Library Towers and the Vertical Dimension of Knowledge
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Verticality, and related figures such as the tower, stack, or mountain, are commonly used as spatial metaphors to express the hierarchy that we apply to information and knowledge. But these metaphors that transform the vertical dimension of knowledge into words are also translated into library architecture. Different libraries include, or have been built in the form of, a tower. In these cases, verticality as a spatial metaphor is folded back onto the spatial and architectural field where it originated. Library towers transform verticality as a concept that conveys relations in knowledge into architectural language. The translation of verticality as a dimension of knowledge into architecture thus forms a strange double bind between space and knowledge. This article analyzes how libraries have expressed the vertical dimension of knowledge in their architecture and identifies different approaches that make the vertical dimension of knowledge architecturally present. The library of Ghent University (Belgium), by Henry van de Velde, includes a storehouse of books that has been completely accommodated in a tower. The architecture of the French National Library, by Dominique Perrault, plays with the metaphor of the tower in a semantic manner. Other libraries, such as the "Book Mountain" by MVRDV in Spijkenisse, exploit the book stack architecturally; and some libraries, such as The Netherlands Institute for Sound and Vision, by Neutelings Riedijk architects, do not build up but down, in the underground, to house their collections.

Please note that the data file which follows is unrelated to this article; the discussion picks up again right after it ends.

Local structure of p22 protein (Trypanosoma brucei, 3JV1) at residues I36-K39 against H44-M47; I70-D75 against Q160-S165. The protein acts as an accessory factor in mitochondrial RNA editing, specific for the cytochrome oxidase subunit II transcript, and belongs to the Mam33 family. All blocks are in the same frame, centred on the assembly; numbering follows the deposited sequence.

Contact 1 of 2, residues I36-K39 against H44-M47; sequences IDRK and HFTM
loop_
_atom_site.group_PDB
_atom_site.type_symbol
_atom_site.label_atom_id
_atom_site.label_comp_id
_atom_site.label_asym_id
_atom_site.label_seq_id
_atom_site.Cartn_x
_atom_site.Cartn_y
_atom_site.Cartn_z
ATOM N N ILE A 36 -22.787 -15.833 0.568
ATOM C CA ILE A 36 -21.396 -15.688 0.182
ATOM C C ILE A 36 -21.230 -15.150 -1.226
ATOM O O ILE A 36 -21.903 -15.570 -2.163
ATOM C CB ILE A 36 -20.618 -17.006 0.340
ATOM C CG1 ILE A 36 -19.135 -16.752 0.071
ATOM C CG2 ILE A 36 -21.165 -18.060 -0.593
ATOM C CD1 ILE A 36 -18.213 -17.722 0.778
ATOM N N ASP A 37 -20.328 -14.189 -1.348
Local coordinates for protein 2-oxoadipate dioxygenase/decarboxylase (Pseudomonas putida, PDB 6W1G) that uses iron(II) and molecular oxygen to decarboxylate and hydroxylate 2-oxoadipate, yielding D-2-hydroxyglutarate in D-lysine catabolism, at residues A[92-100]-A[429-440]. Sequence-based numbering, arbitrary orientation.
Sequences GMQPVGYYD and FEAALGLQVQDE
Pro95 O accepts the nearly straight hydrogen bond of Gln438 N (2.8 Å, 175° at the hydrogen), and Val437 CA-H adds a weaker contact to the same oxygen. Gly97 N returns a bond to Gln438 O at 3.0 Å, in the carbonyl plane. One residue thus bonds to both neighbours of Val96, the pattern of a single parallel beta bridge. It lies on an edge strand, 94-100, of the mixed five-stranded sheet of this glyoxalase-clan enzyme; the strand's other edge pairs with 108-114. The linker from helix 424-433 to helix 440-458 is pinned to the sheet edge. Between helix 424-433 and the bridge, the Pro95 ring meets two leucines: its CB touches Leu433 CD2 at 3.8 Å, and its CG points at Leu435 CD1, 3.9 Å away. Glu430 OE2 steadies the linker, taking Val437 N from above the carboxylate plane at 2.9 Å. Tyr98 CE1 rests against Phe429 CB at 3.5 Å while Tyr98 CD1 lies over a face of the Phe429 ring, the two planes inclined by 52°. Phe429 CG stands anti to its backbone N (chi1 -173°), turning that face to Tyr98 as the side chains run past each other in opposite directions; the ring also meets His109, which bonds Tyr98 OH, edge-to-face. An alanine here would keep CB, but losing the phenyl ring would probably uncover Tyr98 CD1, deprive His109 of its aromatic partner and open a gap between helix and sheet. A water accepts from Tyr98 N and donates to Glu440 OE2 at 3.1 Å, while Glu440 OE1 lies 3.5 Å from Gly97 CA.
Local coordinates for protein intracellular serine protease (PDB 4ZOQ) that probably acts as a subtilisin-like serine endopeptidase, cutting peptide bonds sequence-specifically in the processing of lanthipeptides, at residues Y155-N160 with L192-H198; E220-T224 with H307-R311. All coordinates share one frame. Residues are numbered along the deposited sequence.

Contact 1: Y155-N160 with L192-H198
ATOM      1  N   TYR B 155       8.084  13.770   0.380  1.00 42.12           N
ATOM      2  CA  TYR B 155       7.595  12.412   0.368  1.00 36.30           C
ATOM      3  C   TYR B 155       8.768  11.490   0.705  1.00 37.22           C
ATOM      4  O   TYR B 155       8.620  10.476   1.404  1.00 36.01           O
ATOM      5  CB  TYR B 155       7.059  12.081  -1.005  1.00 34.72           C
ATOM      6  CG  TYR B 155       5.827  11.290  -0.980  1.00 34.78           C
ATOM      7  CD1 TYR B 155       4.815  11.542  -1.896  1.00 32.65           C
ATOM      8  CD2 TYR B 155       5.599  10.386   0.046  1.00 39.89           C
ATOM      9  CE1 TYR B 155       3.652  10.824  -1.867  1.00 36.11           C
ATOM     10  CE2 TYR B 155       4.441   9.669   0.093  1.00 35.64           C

© 2014 The Board of Trustees of the University of Illinois. This article first appeared in Library Trends, Volume 62, Number 3, 2014, pp. 530-540.
Architectural History and Theory
Library and Information Studies not elsewhere classified